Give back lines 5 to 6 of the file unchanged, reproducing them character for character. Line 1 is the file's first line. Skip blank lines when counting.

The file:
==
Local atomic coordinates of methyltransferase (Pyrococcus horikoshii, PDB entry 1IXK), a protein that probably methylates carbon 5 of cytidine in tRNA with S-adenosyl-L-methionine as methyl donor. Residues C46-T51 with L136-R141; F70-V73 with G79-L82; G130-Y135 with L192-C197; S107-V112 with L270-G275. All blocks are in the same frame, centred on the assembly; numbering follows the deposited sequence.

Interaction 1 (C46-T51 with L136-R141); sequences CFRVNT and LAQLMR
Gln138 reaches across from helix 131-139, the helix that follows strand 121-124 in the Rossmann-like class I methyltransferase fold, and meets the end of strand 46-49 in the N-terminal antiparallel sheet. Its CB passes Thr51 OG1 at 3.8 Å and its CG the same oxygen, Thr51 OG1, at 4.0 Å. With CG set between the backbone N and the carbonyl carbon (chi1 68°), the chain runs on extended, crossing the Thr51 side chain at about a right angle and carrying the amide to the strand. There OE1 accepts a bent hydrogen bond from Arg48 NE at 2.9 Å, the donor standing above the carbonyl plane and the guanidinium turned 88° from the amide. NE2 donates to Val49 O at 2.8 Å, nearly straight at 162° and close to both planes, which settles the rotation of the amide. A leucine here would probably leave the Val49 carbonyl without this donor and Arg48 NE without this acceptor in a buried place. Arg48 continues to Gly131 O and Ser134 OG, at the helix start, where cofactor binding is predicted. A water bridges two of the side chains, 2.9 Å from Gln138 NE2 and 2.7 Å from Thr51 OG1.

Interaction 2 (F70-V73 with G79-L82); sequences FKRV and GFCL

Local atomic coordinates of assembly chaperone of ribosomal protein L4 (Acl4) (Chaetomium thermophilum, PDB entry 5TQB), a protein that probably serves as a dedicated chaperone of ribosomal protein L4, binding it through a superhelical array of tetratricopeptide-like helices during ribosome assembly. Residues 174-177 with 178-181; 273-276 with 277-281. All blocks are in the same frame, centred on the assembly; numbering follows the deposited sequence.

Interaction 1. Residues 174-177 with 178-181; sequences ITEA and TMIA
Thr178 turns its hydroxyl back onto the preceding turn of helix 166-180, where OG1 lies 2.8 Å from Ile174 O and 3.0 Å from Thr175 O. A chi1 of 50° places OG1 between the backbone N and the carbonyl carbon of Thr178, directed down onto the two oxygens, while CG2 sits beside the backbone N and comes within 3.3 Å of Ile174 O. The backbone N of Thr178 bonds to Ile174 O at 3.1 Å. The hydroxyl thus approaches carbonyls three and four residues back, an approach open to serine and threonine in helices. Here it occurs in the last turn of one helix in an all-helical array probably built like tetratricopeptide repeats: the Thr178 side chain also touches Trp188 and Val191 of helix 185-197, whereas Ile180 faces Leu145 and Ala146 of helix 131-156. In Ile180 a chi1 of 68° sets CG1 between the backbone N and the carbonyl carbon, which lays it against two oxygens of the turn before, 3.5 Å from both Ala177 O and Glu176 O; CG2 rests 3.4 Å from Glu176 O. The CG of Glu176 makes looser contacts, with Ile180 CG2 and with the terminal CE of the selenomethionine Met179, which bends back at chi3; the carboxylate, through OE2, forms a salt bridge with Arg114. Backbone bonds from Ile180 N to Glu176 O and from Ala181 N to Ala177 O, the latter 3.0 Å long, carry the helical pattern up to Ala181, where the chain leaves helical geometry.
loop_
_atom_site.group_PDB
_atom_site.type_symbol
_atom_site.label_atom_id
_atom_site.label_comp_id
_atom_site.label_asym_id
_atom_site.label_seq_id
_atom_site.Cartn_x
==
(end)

Local atomic coordinates of assembly chaperone of ribosomal protein L4 (Acl4) (Chaetomium thermophilum, PDB entry 5TQB), a protein that probably serves as a dedicated chaperone of ribosomal protein L4, binding it through a superhelical array of tetratricopeptide-like helices during ribosome assembly. Residues 174-177 with 178-181; 273-276 with 277-281. All blocks are in the same frame, centred on the assembly; numbering follows the deposited sequence.

Interaction 1. Residues 174-177 with 178-181; sequences ITEA and TMIA